The antitrust legislation, set to be considered by the Senate Judiciary Committee Thursday, would bar dominant online platforms such as Amazon.com Inc.’s e-commerce site and Alphabet Inc.’s Google search engine from preferring their own goods and services over other companies.
Supporters say the internet dominance by a handful of big companies prevents smaller technology companies from gaining market share, stifling innovation. Big technology companies counter that the proposed legislation would prevent them from providing free or low-cost services to consumers and small businesses.
In an ad campaign dubbed “Don’t Break What Works,” that is set to begin Wednesday, the Computer and Communications Industry Association will target the anti-tech efforts, including one sponsored by Sens. Amy Klobuchar (D., Minn.) and Chuck Grassley (R., Iowa). The industry group represents companies including Amazon, Google, Facebook parent Meta Platforms Inc., Apple Inc. and other tech firms.
“Americans turned to tech products to receive deliveries for their favorite products, find directions to local businesses and to connect with loved ones,” CCIA says on a website dedicated to quashing the legislation. “These bills could make all these things harder, more expensive, less convenient and less secure.”
The industry ads will run in Washington at first and later in the home states of the senators on the Judiciary Committee and elsewhere, according to consultants involved, who said the trade group is prepared to spend several million dollars on the campaign depending on how long the legislative battle goes on.
Dozens of smaller tech companies are urging the Senate panel to pass the bill, including the startup accelerator Y Combinator, Yelp Inc. and Sonos Inc.
Dominant technologies companies’ ability to give themselves preferential treatment “prevents companies like us from competing on the merits,” the companies said in a letter to the Senate panel Tuesday.
They cited tactics, such as steering users away from competitors’ services or using nonpublic data to benefit the platform’s own services, that “deprive consumers of the innovative offerings a vibrant market would yield.”
“The part of the private sector that is not Google, Apple, Facebook, Amazon is finally starting to—in the face of potential retaliation—courageously say, ‘Enough is enough,’” said Luther Lowe, Yelp’s senior vice president for public policy.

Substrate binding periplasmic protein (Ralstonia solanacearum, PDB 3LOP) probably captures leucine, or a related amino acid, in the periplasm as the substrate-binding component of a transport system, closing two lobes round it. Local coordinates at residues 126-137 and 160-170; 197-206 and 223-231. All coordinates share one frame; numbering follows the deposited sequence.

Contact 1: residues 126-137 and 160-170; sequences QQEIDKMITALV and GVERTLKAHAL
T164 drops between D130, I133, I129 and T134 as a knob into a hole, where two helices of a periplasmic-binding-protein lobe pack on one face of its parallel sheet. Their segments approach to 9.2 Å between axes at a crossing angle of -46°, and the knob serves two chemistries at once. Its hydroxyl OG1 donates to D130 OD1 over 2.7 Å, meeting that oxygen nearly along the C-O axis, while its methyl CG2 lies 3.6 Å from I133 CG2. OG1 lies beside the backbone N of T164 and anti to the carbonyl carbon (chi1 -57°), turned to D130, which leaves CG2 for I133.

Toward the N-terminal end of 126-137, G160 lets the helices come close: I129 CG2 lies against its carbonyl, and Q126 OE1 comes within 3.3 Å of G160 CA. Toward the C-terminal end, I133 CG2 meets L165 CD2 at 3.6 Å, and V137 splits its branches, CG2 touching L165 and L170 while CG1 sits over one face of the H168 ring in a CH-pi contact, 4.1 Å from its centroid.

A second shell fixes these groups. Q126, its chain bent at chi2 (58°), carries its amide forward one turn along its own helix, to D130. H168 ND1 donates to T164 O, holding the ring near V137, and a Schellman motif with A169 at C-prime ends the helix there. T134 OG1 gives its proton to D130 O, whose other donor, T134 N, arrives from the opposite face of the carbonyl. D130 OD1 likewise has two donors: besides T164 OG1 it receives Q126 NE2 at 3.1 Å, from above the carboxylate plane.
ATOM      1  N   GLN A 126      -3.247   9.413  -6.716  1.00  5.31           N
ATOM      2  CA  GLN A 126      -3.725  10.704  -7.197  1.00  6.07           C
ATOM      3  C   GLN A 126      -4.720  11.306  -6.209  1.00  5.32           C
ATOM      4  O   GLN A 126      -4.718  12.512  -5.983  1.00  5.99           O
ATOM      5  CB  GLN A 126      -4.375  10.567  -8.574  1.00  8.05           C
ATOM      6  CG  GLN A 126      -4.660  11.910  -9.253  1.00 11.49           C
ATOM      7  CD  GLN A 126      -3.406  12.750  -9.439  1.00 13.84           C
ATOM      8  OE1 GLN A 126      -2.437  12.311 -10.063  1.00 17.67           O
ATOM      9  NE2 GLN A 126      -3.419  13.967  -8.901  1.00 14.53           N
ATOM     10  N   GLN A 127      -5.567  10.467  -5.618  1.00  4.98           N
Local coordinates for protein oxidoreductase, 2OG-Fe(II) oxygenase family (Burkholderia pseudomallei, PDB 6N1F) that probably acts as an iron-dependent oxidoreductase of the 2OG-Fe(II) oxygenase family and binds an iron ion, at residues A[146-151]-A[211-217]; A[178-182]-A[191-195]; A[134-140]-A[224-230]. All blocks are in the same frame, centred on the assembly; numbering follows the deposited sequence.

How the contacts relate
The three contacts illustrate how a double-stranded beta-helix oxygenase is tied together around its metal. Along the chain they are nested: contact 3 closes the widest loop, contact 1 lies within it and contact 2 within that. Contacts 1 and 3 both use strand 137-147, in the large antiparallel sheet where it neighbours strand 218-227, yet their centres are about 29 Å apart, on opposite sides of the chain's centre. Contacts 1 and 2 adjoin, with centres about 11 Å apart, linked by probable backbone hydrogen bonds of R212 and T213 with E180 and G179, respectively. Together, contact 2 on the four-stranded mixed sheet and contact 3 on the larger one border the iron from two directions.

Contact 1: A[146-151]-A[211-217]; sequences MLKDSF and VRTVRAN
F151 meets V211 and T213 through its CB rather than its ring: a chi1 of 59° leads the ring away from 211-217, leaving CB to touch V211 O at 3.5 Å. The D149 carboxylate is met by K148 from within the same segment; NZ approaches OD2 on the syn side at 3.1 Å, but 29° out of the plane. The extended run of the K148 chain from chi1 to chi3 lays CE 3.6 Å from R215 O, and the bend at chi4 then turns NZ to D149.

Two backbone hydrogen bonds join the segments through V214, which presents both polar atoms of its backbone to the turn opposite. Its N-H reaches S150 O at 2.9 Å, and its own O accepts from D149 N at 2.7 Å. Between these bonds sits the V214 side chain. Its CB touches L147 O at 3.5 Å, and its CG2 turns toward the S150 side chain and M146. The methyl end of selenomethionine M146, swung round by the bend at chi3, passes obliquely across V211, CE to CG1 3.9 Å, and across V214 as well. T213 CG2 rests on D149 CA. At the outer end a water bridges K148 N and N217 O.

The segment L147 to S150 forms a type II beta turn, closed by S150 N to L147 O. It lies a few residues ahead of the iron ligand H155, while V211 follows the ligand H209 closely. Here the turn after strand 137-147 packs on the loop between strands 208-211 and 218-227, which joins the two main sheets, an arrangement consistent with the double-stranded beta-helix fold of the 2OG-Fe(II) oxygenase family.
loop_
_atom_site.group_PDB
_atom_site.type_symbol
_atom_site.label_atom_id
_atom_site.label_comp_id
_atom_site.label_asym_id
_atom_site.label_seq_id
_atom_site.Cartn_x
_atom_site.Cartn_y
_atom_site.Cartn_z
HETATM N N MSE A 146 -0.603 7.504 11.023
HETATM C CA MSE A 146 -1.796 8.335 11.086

Lawmakers supporting the American Innovation and Choice Online Act say they are responding to concerns by both the public, businesses and smaller internet companies that say tech powerhouses such as Google and Amazon are unfairly abusing their market power to maintain their dominance. They also say the legislation won’t force tech platforms to jettison popular services as long as they compete fairly.
A new group also launched Tuesday to back the Klobuchar-Grassley bill as a starting point in what it hopes will become a broader crackdown on the largest tech companies. Called the Tech Oversight Project, its backers include organizations funded by eBay Inc. founder Pierre Omidyar and Chris Hughes, a co-founder of Meta.
Outside the tech industry, a coalition, dubbed Small Business Rising, has been recruiting and training business owners to push for the legislation in meetings with lawmakers and staff, according to Stacy Mitchell, who represents the coalition and is also co-director of the nonprofit Institute for Local Self-Reliance.
Tech companies are countering these efforts on their own, often through third-party groups they fund.
Apple on Tuesday wrote to the committee saying the bill would place in jeopardy a popular iPhone feature requiring apps to seek users’ consent to track their internet activities.
The proposed legislation allows such services if they are “narrowly tailored” and necessary to meet goals including functionality, security, or privacy, but Apple said that bar would be hard to meet.